My husband is out of town this week for work. With trepidation, I tuck my boys into their beds. “Good night,” I whisper, and silently I add my own prayer, Please, please, let them stay asleep until morning.
Against the silence of the house, my nightly routine sounds louder than usual. I gather the last dishes from the dinner table and turn on the faucet, the running water drowning out the need for any other background music. I plunge my hands into the sink and relish the rhythm of scrubbing. The dishes seem to take forever, though the pile is one place setting short. Afterward, I move on to the laundry and pack lunches for the next day. With my last bit of energy, I manage to write a few lines in my journal before I fall into our bed, alone.
Two hours later, I awake to the sound of crying. It’s the baby. Miles. I lie in bed, willing him to go back to sleep, but the sound only escalates. I walk across the hall to settle him down. He is still drowsy, and after I pat his back, he falls agreeably back into his deep sleep. I wait—checking the clock, waiting the requisite five minutes just to make sure he’s going to stay asleep—then tiptoe back to bed, my feet practiced in the art of avoiding creaky floorboards.
Two more hours pass. This time my three-year-old, Luke, wakes up. Unlike the whimpers of his younger brother, his cries are loud and shrill. My body feels even heavier this time when I stand. By the time I reach their room, I’m too late. He has woken Miles up, and both boys are on high alert.
I pick Miles up out of his crib and sit on Luke’s bed, offering him my other arm. He screams louder. “I want you to lay down next to me,” he yells. “I want to snuggle your neck. I don’t want you to be holding Miles.”
“You both need me right now,” I say. “I can hold you both right here. And after Miles falls back to sleep, I will keep holding you.”
I’ve made this mistake before: using logic to reason with an inherently illogical three-year-old. He continues screaming, his anger dissolving into sad sobs.
Instantly, I am transported back: one and a half years ago. I was still sore from childbirth and bleary-eyed from cluster feedings. My husband, Jordan, returned to work, and I wasn’t sure how we would pass the long stretch of the day ahead. Our activities revolved around the slow, blissful pace of a newborn: feeding, changing diapers, sleeping. Late in the morning, we went outside for a short walk; Luke rode his toy excavator down the street while I pushed the stroller behind him. All three of us, I realized, were looking at the world in an entirely new way.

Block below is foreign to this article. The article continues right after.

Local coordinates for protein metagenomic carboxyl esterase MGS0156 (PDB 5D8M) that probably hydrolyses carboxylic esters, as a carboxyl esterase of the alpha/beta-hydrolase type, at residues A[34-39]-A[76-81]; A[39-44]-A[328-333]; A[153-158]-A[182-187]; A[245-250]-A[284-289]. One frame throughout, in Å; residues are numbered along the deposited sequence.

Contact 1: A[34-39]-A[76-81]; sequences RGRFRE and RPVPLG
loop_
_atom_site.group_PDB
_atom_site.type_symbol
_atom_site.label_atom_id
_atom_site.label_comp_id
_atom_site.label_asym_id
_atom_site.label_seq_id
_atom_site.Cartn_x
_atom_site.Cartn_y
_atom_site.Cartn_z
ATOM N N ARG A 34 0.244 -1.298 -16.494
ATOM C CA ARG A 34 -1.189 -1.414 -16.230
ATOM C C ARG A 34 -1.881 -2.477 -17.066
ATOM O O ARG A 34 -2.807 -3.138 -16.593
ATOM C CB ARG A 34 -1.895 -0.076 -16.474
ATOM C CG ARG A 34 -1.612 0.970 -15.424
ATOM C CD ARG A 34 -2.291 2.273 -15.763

Not quite two years old, Luke was smitten with his baby brother. He checked on him in his swing, commented on the color of his poop, and kept him supplied with pacifiers. I beamed with pride when he decided to lie beside Miles during tummy time to “teach him how to turn his head.”
But the day eventually turned into evening. Once Jordan arrived home and we had finished dinner, he began putting Luke to bed while I nursed Miles to sleep in our room. We had decided the best way to tackle our nightly routine was to divide and conquer.
Luke didn’t care about what made the most sense. He no longer cared about what his little brother needed; he only knew that I wasn’t available to hold him anymore. “Mama!” he howled, drawing out the word in desperation. “Maaaaa! Maaaaa!”
For the first three weeks of Miles’ life, I cried every night. It was excruciating, on some primal level, to be needed by these two small people at the same time, knowing I could not give myself fully to both of them at the same time. My postpartum soul felt as raw as my body, and each evening wounded it a little more. Here was proof, it seemed that I wasn’t quite fit for this job. My lap wasn’t big enough for two, and I feared, neither was my heart.
My children are no longer newborns, but I feel that same anxiety creeping back whenever we encounter each new stage of childhood. I feel like I’m not prepared enough, firm enough, consistent enough, to take on the latest curveball my children have thrown at me, whatever it might be. Beneath it all, there lurks the core fear that I lack something essential in my DNA as a mother.
At each new milestone, I have to learn, once again, that I am enough—not because of anything that I’m doing, right or wrong, but simply because of who I am and Whose image I reflect. I am made in the image of God. Brene Brown calls this mindset “wholeheartedness,” and I think Jesus once called it “abundance.” Whatever you call it, it is the antidote to scarcity: a reminder to show up with nothing more and nothing less than my whole self.
Enough doesn’t mean perfect. It doesn’t mean that I will always get it right or that everything will always go smoothly. There are still nights, like tonight, when no one sleeps, everyone screams, and I wish I could just slam the door and return to my room in peace.
But I stay.
I take a deep breath and steady myself, remembering the lessons I’ve already learned. My job isn’t to fix everything or perform a magic trick to put them back to sleep. My job is to be as present as possible and trust that the rest will work itself out.
Eventually, Miles nestles back onto my shoulder with a yawn. Luke sidles closer and wraps his arms around my neck. I listen to his sniffles and run my fingers through his hair. I am no longer worried that I’m going to run out of room. My lap is crowded, of course, but it is full.
And so is my heart.
Callie Dean is an educator, writer, and program evaluator who believes that the arts can change the world. She loves baking bread, making music, and planting tulips. Callie lives in Shreveport, LA, with her husband and two sons, where she is always on the lookout for new adventures.